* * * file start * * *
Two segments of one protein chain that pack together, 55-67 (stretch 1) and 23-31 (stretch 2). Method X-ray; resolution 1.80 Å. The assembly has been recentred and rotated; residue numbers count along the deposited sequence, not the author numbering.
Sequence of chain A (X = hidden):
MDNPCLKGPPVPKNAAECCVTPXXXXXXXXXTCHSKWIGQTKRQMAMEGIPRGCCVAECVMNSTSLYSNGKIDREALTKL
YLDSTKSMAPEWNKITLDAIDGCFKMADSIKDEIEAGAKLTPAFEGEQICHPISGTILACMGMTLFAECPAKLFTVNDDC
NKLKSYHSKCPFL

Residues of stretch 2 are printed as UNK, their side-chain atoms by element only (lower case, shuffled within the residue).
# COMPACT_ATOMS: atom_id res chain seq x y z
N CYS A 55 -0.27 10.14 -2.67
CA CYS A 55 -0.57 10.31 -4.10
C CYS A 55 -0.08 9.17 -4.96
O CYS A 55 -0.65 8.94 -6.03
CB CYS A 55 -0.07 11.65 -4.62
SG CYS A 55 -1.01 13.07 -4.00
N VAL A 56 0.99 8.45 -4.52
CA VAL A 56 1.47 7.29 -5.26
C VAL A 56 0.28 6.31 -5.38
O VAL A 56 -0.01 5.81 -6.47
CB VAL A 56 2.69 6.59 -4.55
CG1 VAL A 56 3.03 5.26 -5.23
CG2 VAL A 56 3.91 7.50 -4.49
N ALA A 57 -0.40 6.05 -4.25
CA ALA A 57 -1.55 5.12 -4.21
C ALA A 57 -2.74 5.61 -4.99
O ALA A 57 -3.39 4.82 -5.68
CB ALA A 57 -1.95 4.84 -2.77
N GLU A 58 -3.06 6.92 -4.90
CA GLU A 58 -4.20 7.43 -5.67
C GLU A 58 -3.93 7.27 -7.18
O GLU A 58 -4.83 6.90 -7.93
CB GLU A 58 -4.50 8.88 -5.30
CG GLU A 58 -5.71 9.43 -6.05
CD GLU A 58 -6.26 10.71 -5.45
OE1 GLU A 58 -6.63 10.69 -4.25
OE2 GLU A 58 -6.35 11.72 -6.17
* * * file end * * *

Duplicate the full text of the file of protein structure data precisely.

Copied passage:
Two segments of one protein chain that pack together, 55-67 (stretch 1) and 23-31 (stretch 2). Method X-ray; resolution 1.80 Å. The assembly has been recentred and rotated; residue numbers count along the deposited sequence, not the author numbering.
Sequence of chain A (X = hidden):
MDNPCLKGPPVPKNAAECCVTPXXXXXXXXXTCHSKWIGQTKRQMAMEGIPRGCCVAECVMNSTSLYSNGKIDREALTKL
YLDSTKSMAPEWNKITLDAIDGCFKMADSIKDEIEAGAKLTPAFEGEQICHPISGTILACMGMTLFAECPAKLFTVNDDC
NKLKSYHSKCPFL

Residues of stretch 2 are printed as UNK, their side-chain atoms by element only (lower case, shuffled within the residue).
# COMPACT_ATOMS: atom_id res chain seq x y z
N CYS A 55 -0.27 10.14 -2.67
CA CYS A 55 -0.57 10.31 -4.10
C CYS A 55 -0.08 9.17 -4.96
O CYS A 55 -0.65 8.94 -6.03
CB CYS A 55 -0.07 11.65 -4.62
SG CYS A 55 -1.01 13.07 -4.00
N VAL A 56 0.99 8.45 -4.52
CA VAL A 56 1.47 7.29 -5.26
C VAL A 56 0.28 6.31 -5.38
O VAL A 56 -0.01 5.81 -6.47
CB VAL A 56 2.69 6.59 -4.55
CG1 VAL A 56 3.03 5.26 -5.23
CG2 VAL A 56 3.91 7.50 -4.49
N ALA A 57 -0.40 6.05 -4.25
CA ALA A 57 -1.55 5.12 -4.21
C ALA A 57 -2.74 5.61 -4.99
O ALA A 57 -3.39 4.82 -5.68
CB ALA A 57 -1.95 4.84 -2.77
N GLU A 58 -3.06 6.92 -4.90
CA GLU A 58 -4.20 7.43 -5.67
C GLU A 58 -3.93 7.27 -7.18
O GLU A 58 -4.83 6.90 -7.93
CB GLU A 58 -4.50 8.88 -5.30
CG GLU A 58 -5.71 9.43 -6.05
CD GLU A 58 -6.26 10.71 -5.45
OE1 GLU A 58 -6.63 10.69 -4.25
OE2 GLU A 58 -6.35 11.72 -6.17